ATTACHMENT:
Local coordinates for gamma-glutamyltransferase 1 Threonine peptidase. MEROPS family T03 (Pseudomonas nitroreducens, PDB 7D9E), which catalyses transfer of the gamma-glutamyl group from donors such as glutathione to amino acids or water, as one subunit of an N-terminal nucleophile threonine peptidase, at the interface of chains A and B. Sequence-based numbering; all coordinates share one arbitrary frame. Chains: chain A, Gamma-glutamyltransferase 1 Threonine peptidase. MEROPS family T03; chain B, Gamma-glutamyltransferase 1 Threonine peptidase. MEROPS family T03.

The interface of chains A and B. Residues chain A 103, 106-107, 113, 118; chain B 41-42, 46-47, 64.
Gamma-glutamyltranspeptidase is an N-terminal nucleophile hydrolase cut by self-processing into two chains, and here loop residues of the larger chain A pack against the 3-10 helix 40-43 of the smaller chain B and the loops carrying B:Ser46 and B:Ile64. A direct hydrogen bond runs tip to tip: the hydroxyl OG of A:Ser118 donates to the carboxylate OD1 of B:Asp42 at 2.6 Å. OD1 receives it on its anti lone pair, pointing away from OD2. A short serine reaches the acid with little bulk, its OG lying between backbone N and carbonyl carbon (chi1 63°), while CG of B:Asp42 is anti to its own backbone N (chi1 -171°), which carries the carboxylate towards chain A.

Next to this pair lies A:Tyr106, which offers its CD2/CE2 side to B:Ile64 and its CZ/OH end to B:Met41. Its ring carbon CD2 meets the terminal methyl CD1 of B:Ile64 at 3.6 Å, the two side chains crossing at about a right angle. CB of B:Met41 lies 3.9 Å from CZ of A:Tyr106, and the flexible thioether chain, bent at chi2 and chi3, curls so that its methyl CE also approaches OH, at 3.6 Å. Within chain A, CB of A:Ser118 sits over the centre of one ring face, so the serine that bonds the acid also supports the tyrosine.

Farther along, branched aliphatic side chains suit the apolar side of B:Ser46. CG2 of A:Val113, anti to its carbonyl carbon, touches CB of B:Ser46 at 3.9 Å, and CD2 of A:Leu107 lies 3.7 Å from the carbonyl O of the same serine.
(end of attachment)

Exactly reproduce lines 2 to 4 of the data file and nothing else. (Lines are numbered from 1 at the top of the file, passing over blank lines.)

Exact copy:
The interface of chains A and B. Residues chain A 103, 106-107, 113, 118; chain B 41-42, 46-47, 64.
Gamma-glutamyltranspeptidase is an N-terminal nucleophile hydrolase cut by self-processing into two chains, and here loop residues of the larger chain A pack against the 3-10 helix 40-43 of the smaller chain B and the loops carrying B:Ser46 and B:Ile64. A direct hydrogen bond runs tip to tip: the hydroxyl OG of A:Ser118 donates to the carboxylate OD1 of B:Asp42 at 2.6 Å. OD1 receives it on its anti lone pair, pointing away from OD2. A short serine reaches the acid with little bulk, its OG lying between backbone N and carbonyl carbon (chi1 63°), while CG of B:Asp42 is anti to its own backbone N (chi1 -171°), which carries the carboxylate towards chain A.

Next to this pair lies A:Tyr106, which offers its CD2/CE2 side to B:Ile64 and its CZ/OH end to B:Met41. Its ring carbon CD2 meets the terminal methyl CD1 of B:Ile64 at 3.6 Å, the two side chains crossing at about a right angle. CB of B:Met41 lies 3.9 Å from CZ of A:Tyr106, and the flexible thioether chain, bent at chi2 and chi3, curls so that its methyl CE also approaches OH, at 3.6 Å. Within chain A, CB of A:Ser118 sits over the centre of one ring face, so the serine that bonds the acid also supports the tyrosine.